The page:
2001 Tennessee Titans season

The 2001 Tennessee Titans season was the Titans' 42nd season and their 32nd in the National Football League. The team won only seven games, and failed to qualify for the playoffs for the first time since 1998. After going 13-3 in the two prior seasons, defensive coordinator Gregg Williams was hired as the new head coach of the Buffalo Bills. Williams' departure contributed to the dropoff in wins, as the Titans went from second in scoring defense in 2000 to 25th in 2001.

2001 Tennessee Titans season
Tennessee Titans wordmark
Head coachJeff Fisher
General managerFloyd Reese
OwnerBud Adams
Home fieldAdelphia Coliseum
Division place4th AFC Central
Playoff finishdid not qualify


NFL Draft

Round Pick Player Position School/Club Team
2 60 Andre Dyson Defensive Back Utah
3 90 Shad Meier Tight End Kansas State
4 124 Justin McCareins Wide Receiver Northern Illinois
5 159 Eddie Berlin Wide Receiver Northern Iowa
6 192 Dan Alexander Running Back Nebraska
6 199 Adam Haayer Offensive Tackle Minnesota
7 232 Keith Adams Linebacker Clemson




2001 Tennessee Titans staff
Front office
  • Founder/Owner/Chairman of the Board/CEO – Bud Adams
  • President/Chief Operating Officer – Jeff Diamond
  • Executive VP/General Manager/Director of Football Operations – Floyd Reese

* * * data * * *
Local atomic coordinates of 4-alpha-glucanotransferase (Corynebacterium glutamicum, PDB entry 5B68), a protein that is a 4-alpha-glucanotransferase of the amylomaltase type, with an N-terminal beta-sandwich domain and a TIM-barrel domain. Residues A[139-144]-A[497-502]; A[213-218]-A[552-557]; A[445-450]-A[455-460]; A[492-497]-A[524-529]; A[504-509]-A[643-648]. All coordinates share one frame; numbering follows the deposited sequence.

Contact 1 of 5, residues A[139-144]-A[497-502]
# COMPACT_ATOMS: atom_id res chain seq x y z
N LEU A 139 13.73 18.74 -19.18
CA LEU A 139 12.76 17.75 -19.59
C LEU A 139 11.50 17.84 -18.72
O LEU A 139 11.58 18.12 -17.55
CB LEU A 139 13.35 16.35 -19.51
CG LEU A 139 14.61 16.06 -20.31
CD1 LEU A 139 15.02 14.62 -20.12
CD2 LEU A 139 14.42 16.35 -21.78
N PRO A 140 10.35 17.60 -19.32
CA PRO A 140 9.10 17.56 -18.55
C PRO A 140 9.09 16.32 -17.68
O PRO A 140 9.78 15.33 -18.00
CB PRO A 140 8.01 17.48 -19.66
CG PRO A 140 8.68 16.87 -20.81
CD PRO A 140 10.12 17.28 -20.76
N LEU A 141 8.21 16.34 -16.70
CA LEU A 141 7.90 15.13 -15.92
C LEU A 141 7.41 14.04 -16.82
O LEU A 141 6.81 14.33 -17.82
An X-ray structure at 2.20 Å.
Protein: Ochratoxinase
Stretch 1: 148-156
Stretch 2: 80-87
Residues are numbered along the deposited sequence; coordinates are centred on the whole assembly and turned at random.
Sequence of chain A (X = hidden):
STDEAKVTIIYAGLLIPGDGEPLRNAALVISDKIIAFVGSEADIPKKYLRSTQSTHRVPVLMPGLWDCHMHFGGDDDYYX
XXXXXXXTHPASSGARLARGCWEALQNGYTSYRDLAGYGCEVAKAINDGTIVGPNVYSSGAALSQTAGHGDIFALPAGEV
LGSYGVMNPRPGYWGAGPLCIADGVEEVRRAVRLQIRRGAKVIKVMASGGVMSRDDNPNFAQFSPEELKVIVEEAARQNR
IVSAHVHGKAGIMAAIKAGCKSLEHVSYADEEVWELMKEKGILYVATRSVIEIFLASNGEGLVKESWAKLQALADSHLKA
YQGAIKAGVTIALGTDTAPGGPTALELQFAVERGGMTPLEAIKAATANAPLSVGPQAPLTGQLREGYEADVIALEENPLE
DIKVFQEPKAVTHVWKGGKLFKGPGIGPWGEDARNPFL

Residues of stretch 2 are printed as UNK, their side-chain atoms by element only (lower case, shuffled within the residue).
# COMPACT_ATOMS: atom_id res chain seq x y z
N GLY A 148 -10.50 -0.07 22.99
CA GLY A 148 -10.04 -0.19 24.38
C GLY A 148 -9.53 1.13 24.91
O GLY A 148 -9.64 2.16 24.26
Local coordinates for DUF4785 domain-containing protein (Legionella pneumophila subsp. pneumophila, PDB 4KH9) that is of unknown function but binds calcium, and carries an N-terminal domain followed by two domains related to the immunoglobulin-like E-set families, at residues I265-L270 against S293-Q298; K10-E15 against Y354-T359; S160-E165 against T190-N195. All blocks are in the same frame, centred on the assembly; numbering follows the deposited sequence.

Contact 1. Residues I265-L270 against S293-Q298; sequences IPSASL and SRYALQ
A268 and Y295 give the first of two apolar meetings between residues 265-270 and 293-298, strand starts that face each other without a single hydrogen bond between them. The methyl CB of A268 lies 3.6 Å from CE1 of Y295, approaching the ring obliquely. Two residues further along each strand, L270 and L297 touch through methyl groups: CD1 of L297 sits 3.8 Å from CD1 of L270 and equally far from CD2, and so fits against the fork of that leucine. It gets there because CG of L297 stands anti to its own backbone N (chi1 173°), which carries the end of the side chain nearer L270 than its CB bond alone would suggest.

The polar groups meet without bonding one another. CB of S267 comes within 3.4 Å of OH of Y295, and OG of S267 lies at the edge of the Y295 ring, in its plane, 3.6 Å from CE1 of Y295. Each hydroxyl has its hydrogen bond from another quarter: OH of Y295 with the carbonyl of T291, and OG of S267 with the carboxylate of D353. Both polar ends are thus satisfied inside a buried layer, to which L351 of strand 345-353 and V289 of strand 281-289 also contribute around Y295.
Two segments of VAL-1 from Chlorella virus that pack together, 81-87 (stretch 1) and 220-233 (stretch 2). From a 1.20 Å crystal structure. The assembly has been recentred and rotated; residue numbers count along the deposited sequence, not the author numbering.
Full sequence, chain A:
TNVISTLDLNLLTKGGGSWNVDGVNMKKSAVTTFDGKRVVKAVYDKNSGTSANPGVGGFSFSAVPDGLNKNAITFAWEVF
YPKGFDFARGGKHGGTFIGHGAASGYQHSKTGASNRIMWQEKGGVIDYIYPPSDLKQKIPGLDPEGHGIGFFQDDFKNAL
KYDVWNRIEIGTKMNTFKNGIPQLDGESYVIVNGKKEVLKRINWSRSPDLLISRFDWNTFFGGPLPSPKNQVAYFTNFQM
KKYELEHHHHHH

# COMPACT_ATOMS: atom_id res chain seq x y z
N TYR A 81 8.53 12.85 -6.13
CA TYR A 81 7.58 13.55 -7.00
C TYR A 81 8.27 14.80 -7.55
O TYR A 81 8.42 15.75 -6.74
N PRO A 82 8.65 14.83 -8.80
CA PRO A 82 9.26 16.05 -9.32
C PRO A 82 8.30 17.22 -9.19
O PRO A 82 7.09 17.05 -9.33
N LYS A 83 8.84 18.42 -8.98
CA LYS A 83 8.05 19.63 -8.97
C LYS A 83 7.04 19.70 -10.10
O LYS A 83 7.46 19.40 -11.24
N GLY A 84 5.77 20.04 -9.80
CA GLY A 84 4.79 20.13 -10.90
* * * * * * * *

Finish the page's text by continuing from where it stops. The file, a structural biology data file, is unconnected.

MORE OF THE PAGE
• Director of Player Personnel – Rich Snead
  • Director of College Scouting – Mike Ackerley
  • National Coordinator of College Scouting – C. O. Brocato

Head coaches

Offensive coaches

Defensive coaches

Special teams coaches

Strength and conditioning

  • Strength and Conditioning – Steve Watterson
  • Assistant Strength and Conditioning – Sammy Cribb


2001 Tennessee Titans final roster

Running backs

Wide receivers

Tight ends

Offensive linemen

Defensive linemen


Defensive backs

Special teams

Reserve lists

Practice squad

Rookies in italics
56 Active, 0 Inactive, 1 Practice squad



Week Date Opponent Result Record
1 August 11, 2001 Chicago Bears W 27–24 1-0
2 August 17, 2001 at St. Louis Rams W 23-10 2-0
3 August 23, 2001 Philadelphia Eagles L 14–20 2-1
4 August 30, 2001 at Detroit Lions W 28–25 3–1

Regular season

Week Date Opponent Result Network TV Time (CT) Attendance
1 September 9, 2001 Miami Dolphins L 23–31 ESPN 7:30PM CT